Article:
Mayor Chris Beutler said today the actions of the State Legislature in the recent special session will have an impact on City services to residents. The City will see close to a 4-percent decrease in State aid to municipalities over two years as well as likely reductions in grants from State agencies.
In a letter written to Governor Dave Heineman prior to the special session, Beutler reminded him of the importance of State funds in maintaining crucial City services, such as police and 911 service.
We were pleased the Governor responded by refraining from major cuts to public safety, but the City and its residents will feel the sting of budget cuts in the upcoming two years in a variety of ways," Beutler said. "These cuts come at a difficult time for the City of Lincoln, as we have pared the City budget and reduced our workforce by more than 140 positions in the last three years. With our exceptionally lean City government, State cuts will directly affect services to residents.
The Unicameral cut $883,290 from State aid over two years, resulting in likely cuts to of Lincoln of $49,427 in the current fiscal year and $98,854 in fiscal year 2010-2011. State agencies have been directed to reduce spending by 2.5 percent this fiscal year and 5 percent in fiscal year 2010-2011. The impact of these across-the-board reductions won't be known until January 10 when agencies will report their plans to the Legislature. The Mayor said City staff will actively work with State agency administrators as the decisions are made.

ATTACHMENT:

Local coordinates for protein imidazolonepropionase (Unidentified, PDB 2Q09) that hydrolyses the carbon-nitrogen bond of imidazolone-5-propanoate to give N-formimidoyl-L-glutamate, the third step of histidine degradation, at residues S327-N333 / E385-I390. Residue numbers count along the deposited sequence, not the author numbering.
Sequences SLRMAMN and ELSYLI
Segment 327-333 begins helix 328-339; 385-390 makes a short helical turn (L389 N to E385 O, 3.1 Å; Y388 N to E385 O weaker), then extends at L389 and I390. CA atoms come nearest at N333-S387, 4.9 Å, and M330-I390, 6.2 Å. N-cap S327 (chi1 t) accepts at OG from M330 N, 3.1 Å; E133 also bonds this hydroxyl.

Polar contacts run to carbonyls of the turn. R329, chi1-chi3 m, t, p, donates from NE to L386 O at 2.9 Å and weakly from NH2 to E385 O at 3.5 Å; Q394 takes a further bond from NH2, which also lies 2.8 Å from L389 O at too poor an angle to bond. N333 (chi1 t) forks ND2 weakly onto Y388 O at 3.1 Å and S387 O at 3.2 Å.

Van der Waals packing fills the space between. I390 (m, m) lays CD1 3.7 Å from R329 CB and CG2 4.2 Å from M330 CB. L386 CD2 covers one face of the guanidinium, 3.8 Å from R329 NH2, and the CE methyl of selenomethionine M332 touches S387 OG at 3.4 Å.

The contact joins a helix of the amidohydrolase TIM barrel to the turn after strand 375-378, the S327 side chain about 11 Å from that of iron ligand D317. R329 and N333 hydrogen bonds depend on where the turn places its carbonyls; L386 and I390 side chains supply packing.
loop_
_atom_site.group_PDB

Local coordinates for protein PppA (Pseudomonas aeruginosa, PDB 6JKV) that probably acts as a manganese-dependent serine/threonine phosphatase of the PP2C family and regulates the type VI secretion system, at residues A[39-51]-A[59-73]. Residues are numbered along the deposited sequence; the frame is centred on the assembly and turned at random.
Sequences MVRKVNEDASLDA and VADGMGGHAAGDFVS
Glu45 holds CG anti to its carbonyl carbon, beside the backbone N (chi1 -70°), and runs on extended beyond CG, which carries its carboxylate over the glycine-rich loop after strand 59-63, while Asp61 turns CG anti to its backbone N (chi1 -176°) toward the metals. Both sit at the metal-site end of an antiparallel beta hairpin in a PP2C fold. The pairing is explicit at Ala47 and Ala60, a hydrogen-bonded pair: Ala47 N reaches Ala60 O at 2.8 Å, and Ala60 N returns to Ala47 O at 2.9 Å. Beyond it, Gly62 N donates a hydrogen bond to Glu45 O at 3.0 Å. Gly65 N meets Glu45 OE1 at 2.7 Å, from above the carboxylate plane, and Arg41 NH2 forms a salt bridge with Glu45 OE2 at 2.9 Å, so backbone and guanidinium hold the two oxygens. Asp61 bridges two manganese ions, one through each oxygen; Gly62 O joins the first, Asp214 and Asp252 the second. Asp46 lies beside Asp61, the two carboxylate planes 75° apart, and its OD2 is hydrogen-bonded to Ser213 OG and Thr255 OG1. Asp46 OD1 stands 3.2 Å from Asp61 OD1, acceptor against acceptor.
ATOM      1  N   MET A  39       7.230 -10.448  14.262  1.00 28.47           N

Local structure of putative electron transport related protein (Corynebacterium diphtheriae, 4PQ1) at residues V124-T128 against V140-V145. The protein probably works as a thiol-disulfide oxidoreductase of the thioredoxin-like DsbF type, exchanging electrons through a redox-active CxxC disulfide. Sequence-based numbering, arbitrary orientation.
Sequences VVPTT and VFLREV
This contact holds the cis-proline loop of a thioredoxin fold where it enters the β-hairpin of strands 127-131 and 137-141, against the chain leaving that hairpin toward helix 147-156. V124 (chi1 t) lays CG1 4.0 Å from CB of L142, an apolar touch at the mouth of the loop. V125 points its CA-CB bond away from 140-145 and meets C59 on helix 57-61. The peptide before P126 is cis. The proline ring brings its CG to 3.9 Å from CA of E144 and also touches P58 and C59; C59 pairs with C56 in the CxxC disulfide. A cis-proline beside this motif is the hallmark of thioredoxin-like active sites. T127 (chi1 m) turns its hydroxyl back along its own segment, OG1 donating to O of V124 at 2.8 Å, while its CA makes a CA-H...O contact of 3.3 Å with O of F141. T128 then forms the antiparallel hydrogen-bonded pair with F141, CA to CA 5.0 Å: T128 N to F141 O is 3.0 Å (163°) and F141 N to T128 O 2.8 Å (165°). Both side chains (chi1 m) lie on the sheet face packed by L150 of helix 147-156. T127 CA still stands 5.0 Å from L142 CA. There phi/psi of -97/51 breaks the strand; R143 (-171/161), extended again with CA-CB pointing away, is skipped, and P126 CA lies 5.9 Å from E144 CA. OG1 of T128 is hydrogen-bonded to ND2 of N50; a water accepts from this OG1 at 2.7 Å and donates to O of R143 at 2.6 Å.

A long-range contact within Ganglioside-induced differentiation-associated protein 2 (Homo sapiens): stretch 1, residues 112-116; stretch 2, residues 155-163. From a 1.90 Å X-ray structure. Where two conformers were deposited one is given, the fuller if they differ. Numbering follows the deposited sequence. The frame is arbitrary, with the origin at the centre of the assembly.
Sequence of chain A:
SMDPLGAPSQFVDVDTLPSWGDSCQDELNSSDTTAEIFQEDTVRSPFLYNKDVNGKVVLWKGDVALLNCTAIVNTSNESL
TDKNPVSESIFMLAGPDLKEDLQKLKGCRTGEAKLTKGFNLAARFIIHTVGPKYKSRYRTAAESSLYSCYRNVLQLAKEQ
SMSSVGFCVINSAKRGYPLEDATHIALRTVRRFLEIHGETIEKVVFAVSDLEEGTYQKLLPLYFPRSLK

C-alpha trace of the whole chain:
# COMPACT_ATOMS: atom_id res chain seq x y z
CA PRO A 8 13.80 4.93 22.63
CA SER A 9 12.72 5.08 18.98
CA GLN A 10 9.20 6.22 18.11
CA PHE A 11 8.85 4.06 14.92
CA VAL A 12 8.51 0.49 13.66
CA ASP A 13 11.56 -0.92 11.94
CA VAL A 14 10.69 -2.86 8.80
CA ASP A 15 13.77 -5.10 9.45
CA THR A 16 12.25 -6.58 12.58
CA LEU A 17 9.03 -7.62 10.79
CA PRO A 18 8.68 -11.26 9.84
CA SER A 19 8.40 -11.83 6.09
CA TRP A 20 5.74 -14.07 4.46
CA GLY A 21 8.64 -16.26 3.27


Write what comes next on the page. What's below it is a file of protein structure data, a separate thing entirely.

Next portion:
Many of our ongoing City programs use matching State funds, and Lincoln could see key City services directly impacted," Beutler said. " The domino effect of these decisions on continuing federal funding or complying with mandates is very real. Our goal is to acknowledge the need for shared sacrifice, but to bring home with administrators the vital importance of our shared public infrastructure, health and safety programs and our priorities at the local level.
Beutler said he was pleased the Unicameral limited a proposed $5 million transfer from the Enhanced Wireless 911 Fund to $3.4 million. The fund's purpose is to provide relief to the local providers of 911 service to compensate for the loss of traditional 911 funding from land line use and the increased demand on 911 because of the rise in cell phone use. Beutler said the larger transfer would have directly impacted emergency 911 service in the community.